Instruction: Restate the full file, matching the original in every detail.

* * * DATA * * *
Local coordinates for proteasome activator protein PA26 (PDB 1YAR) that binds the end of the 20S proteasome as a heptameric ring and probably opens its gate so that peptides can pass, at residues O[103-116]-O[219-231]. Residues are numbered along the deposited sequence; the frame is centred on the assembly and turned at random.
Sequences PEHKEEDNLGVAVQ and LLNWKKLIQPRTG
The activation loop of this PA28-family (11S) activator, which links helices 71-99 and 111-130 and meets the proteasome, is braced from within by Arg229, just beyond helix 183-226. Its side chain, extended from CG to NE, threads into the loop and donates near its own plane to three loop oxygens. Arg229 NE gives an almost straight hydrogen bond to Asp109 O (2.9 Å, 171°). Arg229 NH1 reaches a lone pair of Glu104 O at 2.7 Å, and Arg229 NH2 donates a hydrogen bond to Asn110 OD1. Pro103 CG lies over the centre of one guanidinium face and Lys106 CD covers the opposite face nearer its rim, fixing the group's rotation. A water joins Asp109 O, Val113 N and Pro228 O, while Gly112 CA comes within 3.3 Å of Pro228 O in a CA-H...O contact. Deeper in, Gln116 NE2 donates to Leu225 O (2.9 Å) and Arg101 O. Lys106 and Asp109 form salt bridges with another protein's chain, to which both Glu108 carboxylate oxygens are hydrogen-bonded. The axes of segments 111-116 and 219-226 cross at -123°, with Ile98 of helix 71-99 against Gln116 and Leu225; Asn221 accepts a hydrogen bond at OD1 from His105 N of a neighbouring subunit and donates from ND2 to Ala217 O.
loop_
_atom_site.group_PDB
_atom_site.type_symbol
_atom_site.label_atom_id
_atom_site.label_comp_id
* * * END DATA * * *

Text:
Local coordinates for proteasome activator protein PA26 (PDB 1YAR) that binds the end of the 20S proteasome as a heptameric ring and probably opens its gate so that peptides can pass, at residues O[103-116]-O[219-231]. Residues are numbered along the deposited sequence; the frame is centred on the assembly and turned at random.
Sequences PEHKEEDNLGVAVQ and LLNWKKLIQPRTG
The activation loop of this PA28-family (11S) activator, which links helices 71-99 and 111-130 and meets the proteasome, is braced from within by Arg229, just beyond helix 183-226. Its side chain, extended from CG to NE, threads into the loop and donates near its own plane to three loop oxygens. Arg229 NE gives an almost straight hydrogen bond to Asp109 O (2.9 Å, 171°). Arg229 NH1 reaches a lone pair of Glu104 O at 2.7 Å, and Arg229 NH2 donates a hydrogen bond to Asn110 OD1. Pro103 CG lies over the centre of one guanidinium face and Lys106 CD covers the opposite face nearer its rim, fixing the group's rotation. A water joins Asp109 O, Val113 N and Pro228 O, while Gly112 CA comes within 3.3 Å of Pro228 O in a CA-H...O contact. Deeper in, Gln116 NE2 donates to Leu225 O (2.9 Å) and Arg101 O. Lys106 and Asp109 form salt bridges with another protein's chain, to which both Glu108 carboxylate oxygens are hydrogen-bonded. The axes of segments 111-116 and 219-226 cross at -123°, with Ile98 of helix 71-99 against Gln116 and Leu225; Asn221 accepts a hydrogen bond at OD1 from His105 N of a neighbouring subunit and donates from ND2 to Ala217 O.
loop_
_atom_site.group_PDB
_atom_site.type_symbol
_atom_site.label_atom_id
_atom_site.label_comp_id